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john hawks weblog

paleoanthropology, genetics and evolution

Photo Credit: Yak (Bos grunniens) at Letdar on the Annapurna Circuit in the Annapurna mountain range of central Nepal. travelwayoflife (via Wikimedia) CC-BY-SA 2.0

Yaks in Mongolia have more than 1 percent cattle DNA despite male hybrid sterility

Last year an interesting paper by Ivica Medugorac and coworkers presented data on introgression in domesticated yaks in Mongolia: “Whole-genome analysis of introgressive hybridization and characterization of the bovine legacy of Mongolian yaks”.

I have a long interest in the hybridization and introgression of genes among cattle and related species. It all started back in the 1980s when some family members were raising beefalo, a cattle breed that has a substantial fraction of bison ancestry. Hybrids of cattle, zebu, banteng, gaur, and bison featured in my 2006 paper on the feasibility introgression in Neandertals.

What’s interesting about yaks is that they have a good fraction of cattle genes despite hybrid male sterility.

Hybrid males are sterile, however, preventing the establishment of stable hybrid populations, but not a limited introgression after backcrossing several generations of female hybrids to male yaks. Here we inferred bovine haplotypes in the genomes of 76 Mongolian yaks using high-density SNP genotyping and whole-genome sequencing. These yaks inherited ∼1.3% of their genome from bovine ancestors after nearly continuous admixture over at least the last 1,500 years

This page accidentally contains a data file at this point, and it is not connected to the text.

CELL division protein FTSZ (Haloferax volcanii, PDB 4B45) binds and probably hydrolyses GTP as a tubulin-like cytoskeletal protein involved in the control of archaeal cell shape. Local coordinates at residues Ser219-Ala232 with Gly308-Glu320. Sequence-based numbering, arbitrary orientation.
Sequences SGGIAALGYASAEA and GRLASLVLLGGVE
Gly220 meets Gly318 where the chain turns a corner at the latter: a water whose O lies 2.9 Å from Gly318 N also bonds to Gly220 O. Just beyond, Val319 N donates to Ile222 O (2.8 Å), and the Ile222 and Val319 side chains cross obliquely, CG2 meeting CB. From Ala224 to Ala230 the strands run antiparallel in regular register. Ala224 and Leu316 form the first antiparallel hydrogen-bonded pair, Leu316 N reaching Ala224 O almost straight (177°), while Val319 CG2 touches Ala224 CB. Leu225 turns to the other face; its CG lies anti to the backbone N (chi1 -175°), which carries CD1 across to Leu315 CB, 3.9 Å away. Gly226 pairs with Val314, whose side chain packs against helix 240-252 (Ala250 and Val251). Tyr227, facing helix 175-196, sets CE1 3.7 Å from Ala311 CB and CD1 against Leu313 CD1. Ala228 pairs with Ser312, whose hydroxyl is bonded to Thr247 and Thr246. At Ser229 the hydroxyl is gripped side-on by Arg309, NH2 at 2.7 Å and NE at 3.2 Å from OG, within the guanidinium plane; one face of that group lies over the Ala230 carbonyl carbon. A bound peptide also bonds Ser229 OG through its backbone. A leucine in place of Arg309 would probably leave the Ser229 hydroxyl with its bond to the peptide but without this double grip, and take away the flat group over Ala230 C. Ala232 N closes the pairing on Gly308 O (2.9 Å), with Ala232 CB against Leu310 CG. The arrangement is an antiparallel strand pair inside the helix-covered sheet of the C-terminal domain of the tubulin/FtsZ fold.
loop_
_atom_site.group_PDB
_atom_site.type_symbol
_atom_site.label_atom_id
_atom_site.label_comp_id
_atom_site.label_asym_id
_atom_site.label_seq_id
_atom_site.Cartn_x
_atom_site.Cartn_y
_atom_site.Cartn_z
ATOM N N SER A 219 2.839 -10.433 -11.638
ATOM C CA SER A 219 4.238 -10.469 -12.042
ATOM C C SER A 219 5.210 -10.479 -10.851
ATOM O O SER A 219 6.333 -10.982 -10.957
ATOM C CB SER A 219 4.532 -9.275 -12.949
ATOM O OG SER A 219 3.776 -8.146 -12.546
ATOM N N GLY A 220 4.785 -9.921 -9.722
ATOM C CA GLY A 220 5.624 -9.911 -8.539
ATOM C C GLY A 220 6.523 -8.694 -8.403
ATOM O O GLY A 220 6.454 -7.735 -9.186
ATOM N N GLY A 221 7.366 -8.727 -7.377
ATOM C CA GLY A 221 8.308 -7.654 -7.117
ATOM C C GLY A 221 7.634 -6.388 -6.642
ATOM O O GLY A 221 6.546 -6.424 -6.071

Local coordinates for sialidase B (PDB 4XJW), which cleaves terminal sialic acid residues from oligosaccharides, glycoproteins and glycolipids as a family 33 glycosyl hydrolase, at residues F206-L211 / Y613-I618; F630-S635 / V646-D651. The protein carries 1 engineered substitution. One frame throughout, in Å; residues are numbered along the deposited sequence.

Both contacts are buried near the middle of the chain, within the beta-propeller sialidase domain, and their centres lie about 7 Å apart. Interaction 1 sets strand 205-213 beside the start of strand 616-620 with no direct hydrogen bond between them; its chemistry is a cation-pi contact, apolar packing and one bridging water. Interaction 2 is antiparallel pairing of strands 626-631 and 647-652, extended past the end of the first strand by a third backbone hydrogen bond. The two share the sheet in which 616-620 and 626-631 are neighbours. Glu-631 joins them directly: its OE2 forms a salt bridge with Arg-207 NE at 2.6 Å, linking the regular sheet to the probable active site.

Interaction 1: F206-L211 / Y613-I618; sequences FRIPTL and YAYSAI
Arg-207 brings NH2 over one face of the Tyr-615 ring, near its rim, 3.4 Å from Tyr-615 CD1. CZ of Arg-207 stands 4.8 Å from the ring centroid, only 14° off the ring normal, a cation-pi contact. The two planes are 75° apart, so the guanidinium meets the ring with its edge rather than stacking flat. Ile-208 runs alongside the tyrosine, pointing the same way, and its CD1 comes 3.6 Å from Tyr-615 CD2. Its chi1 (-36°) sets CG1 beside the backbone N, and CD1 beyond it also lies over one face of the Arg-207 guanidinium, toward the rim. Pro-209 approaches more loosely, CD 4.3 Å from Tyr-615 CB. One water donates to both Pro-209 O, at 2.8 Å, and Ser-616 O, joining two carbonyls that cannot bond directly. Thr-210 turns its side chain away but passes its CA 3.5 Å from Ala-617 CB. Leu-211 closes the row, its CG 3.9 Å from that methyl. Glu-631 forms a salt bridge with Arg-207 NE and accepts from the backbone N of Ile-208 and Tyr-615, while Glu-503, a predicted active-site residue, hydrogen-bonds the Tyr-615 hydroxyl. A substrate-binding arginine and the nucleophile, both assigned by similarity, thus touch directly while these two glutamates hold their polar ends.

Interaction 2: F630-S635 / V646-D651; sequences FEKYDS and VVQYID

A number of scientists have discussed whether some degree of reduced hybrid fertility is a possibility for Neandertals. The human X chromosome exhibits less introgression from Neandertals than the autosomes. Further, there are large “deserts” on the X chromosome with no evidence of Neandertal introgression in any living human samples.

However, in principle these features of X chromosome introgression may reflect selection over many generations rather than a great reduction in the fertility of male F1 hybrids.

The yak lineage diverged from the ancestors of cattle an estimated 4 million years ago, and male hybrid sterility is a common feature of sister species of mammals that have been separated for such a long time. Neandertals and modern humans have been separated for around 700,000 years.

An interesting historical story unfolds when thinking about female crossing and fitness within yaks. A relaxation of the intensity of breeding selection can in some instances increase the fraction of the genome that results from introgression:

Introgression was more intense during two periods (897–1121 CE and 1695–1828 CE), which coincide with the Medieval Climate Anomaly (900–1200 CE) and the Dzungar–Qing Wars (1687–1758 CE). These periods of intense introgression are most likely due to increased mortality of livestock during these difficult times that forced yak herders to breed all of the females available to restore their herds, including backcross-derived animals (Supplementary Note).

I am sure that many other species of domesticated animals have similarly interesting histories. The times that human populations had to struggle actually leave a mark in the genomes of the domesticated species.